“As a result, you have to be extremely careful about what you use on your face,” Badreshia-Bansal says. “Though anyone can have sensitive skin, it’s most common in light-skinned women who sunburn easily and those over age 30.”

How to treat it: Cleanse just once a day – at night when skin is dirtiest. Just splash your face with cool water in the morning.

Wash with a gentle, creamy cleanser and avoid exfoliators with fragrances, alcohol, menthol and soap, which can cause stinging and irritation. Instead, look for skin-care products with calming ingredients, such as green tea, polyphenols, chamomile and aloe.

“As a general rule, the fewer ingredients in a product, the better,” Badreshia-Bansal says.

If you’re using active ingredients such as retinols, thoroughly dry skin before applying the products. They tend to penetrate more deeply into damp skin, which can be irritating.

And always test a new product by placing a small amount on your wrist or behind your ear for a few days. No reaction in 72 hours? It’s probably safe.

You’ll also need to avoid sunscreens with chemicals that are absorbed into your skin. Instead, choose physical sunscreens, which protect by sitting on top of the skin’s surface. Good options include titanium dioxide and zinc oxide, Badreshia-Bansal says.

Skin type: Rosacea prone
About 14 million people in the U.S. have rosacea, a type of sensitive skin, according to the AAD. Most of them are 30-50 years old.

Symptoms include redness, flushing, pimples, swelling and visible blood vessels on the forehead, cheeks, nose and/or chin. There’s no cure for rosacea, and it can worsen if it’s not treated.

How to treat it: Avoid known rosacea triggers, such as sun, alcohol, spicy foods, caffeine, citric acid, stress, and extreme hot and cold temperatures, says Jenny J. Kim, M.D., associate professor of dermatology at the University of California, Los Angeles, David Geffen School of Medicine in Los Angeles.

Rubbing skin with an exfoliator, washcloth or puff can irritate and worsen rosacea. Instead, lather up with a mild, soap-free cleanser and lukewarm water.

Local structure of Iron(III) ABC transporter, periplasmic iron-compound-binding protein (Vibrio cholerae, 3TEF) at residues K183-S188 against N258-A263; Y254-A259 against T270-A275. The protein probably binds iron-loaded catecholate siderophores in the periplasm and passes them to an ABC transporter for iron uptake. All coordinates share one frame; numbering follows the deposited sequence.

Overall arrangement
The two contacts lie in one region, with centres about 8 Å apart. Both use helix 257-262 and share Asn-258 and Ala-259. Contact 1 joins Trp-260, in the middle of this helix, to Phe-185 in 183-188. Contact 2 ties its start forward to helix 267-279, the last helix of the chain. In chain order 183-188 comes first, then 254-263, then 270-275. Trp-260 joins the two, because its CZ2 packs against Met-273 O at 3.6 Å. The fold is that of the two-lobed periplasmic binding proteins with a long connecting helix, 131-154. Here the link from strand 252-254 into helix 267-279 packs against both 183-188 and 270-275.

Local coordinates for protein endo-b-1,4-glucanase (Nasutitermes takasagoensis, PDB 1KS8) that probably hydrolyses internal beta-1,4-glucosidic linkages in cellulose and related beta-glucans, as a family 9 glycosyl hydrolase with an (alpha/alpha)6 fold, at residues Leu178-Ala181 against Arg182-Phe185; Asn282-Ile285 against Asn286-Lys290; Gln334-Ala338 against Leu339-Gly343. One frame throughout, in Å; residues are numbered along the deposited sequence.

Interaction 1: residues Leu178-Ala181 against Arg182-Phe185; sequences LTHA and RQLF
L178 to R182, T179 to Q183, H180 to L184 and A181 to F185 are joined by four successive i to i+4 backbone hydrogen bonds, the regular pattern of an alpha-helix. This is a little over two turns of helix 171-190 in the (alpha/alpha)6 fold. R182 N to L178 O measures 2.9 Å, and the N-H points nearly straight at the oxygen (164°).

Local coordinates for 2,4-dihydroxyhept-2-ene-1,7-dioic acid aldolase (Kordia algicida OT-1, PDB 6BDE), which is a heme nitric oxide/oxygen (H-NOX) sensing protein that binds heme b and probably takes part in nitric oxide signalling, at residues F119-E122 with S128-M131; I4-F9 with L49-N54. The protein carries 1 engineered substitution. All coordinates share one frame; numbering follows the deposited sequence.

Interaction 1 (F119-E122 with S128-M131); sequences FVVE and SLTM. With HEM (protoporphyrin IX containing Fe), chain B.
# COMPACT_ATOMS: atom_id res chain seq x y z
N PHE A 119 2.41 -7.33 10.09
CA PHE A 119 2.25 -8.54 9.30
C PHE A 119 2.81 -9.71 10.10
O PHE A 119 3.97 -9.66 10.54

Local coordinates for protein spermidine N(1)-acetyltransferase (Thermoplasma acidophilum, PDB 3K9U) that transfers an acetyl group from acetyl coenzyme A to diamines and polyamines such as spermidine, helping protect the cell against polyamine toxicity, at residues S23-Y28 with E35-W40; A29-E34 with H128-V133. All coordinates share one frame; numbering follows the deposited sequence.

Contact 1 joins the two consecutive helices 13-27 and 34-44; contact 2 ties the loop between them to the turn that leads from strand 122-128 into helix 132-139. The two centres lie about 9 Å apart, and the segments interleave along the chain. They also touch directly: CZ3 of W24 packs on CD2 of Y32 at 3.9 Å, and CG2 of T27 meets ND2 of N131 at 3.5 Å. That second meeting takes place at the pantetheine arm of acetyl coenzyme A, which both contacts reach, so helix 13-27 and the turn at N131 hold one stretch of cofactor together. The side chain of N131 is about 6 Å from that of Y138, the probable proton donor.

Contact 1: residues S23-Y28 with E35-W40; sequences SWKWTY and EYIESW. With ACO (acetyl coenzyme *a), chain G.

Avoid using too many products at once.

“The old adage ‘less is more’ applies to patients with sensitive skin,” Kim says. More products mean more chance of irritation.

See a dermatologist for topical prescription medications, such as metronidazole and azeleic acid, commonly used to treat rosacea, and in-office treatments like laser therapy, which can help clear up broken blood vessels, redness and flushing.

Skin type: Sun-damaged skin
Skin that has spent too much time in the sun tends to be dehydrated and dry. It also has dark spots, uneven tone and a dull, rough appearance.

How to treat it: Regularly hydrate skin with a rich moisturizer.

Give skin a glow and erase some of that sun damage by exfoliating regularly. This removes the top layer of dead skin cells, says Katie Rodan, M.D., associate clinical professor of dermatology at Stanford University and author of Write Your Skin a Prescription for Change (Pairadocs Publishing).

Scrub with a physical exfoliator (with beads) or use a chemical one that has alpha hydroxy acids, beta hydroxy acids and retinoids, which loosen the bonds that keep dead cells on skin.

Ward off further damage by wearing a broad-spectrum sunblock with an SPF of at least 30 and avoiding UV rays by wearing a hat and sunglasses, covering up with clothing and staying in the shade.

For a day at the beach, slather on an ounce of sunscreen from head to toe and reapply every two hours or immediately after swimming or sweating.

“If you stop sunbathing and [start] using sunscreen now you’ll still make a big difference in your skin,” Rodan says.

And apply a moisturizer with a high-potency antioxidant every morning.

“This protects your already fragile, sun-damaged skin against free radicals that can break down collagen and lead to the development of skin cancer,” Sadick says.